One benchmark you could consider adding is specfp 2006.

    Since I am the IT dept in a small (15 engineers) services firm in Bangalore, I find it to be one of the most usable benchmarks for FEA and CFD.

    These programs rely on four things:
    FLOPS, memory bandwidth, memory size, disk speed.

    An alternative would be to ask ansys for a 64 bit copy to run benchmarks on

    something like these http://www.padtinc.com/support/ansys-benchmarks.ht...

    Hope these will help,

    cheers,
    Reply
  • borceg - Thursday, December 13, 2012 - link

    Could you make a review for Lenovo ThinkPad W530 ? Reply
  • critical_ - Thursday, December 13, 2012 - link

    I've owned a W520, W530 and own a M6700 right now. It is a smaller machine with a slower graphics card. The only thing that bothers me on the W530 is the cooling system isn't great. Reply
  • borceg - Friday, December 14, 2012 - link

    I'm looking for 15-inch machine, GPU either k1000m or k2000m should be fine. I'm not working with some ultra heavy CAD.

    How is build quality, screen, keyboard and touch-pad ?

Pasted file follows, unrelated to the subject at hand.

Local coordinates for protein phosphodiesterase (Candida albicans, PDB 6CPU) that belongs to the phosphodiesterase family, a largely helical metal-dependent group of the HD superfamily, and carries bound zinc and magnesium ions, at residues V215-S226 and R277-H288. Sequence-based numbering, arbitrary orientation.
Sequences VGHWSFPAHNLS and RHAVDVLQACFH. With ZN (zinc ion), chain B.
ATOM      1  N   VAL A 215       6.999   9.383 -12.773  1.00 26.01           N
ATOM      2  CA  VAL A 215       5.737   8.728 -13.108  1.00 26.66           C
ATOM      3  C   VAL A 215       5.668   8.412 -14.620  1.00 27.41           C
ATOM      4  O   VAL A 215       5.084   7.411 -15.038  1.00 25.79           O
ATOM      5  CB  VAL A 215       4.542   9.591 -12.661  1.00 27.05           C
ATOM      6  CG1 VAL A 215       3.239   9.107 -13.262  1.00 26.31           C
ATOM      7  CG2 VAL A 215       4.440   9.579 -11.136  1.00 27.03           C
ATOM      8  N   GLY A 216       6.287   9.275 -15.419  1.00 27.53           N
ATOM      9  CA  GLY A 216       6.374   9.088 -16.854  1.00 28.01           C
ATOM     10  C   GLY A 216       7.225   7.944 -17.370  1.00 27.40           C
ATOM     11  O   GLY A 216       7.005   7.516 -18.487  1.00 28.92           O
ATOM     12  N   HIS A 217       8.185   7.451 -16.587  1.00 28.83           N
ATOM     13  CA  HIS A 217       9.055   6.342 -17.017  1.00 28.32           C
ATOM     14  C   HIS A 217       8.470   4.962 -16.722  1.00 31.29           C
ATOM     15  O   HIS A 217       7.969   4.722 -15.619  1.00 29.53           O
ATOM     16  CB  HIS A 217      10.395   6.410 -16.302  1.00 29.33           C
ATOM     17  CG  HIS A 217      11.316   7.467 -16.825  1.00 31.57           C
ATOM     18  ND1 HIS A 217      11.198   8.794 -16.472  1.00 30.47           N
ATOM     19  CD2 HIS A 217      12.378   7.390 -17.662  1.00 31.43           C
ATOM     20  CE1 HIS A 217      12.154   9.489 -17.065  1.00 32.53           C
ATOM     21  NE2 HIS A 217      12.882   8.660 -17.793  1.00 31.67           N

Reply
  • borceg - Friday, December 14, 2012 - link

    And according to this review, http://www.notebookcheck.net/Review-Lenovo-ThinkPa... temp seems fine to me (maybe I'm wrong) Reply
  • bernstein - Thursday, December 13, 2012 - link

    with these machines the choice chart it is really really simple.

    as long as you satisfy one of these your set. otherwise buy a macbookpro or similar.

    1) you must have a quadro/firepro gpu
    2) you must have > 16GB RAM
    3) you can't live with 6% less cpu ghz
    4) you must have a 10bit panel

    and seriously hope you don't care about weight, build quality & usability...
    Reply
  • Jaguar36 - Thursday, December 13, 2012 - link

    A bunch of folks I work with have these, and I'm shocked at the size of the power brick. Its about the same size as a regular desktop powersupply, and weighs more than some smaller laptops. That's completely unacceptable. Most people I know had to get two power supplies so they could leave one at the office.

    Also no-one should be comparing this to an Apple anything, nobody is going to cross shop the two.
    Reply
  • DanNeely - Thursday, December 13, 2012 - link

    It's a 240W power supply; so of course it's going to be bigger than the normal 50/100W units that come with IGP/low end discrete GPU laptops. That said, unless Dell's serving up the wrong picture it looks like it's roughly 3x5x1" in size; and while the former two numbers roughly match up with an ATX supply; the latter is typically at least 5" (for the 120mm fan) in the third. Reply
  • Jaguar36 - Thursday, December 13, 2012 - link

    Just measured one, its 4"x7.5"x1.75" or so. It's completely ridiculous. Reply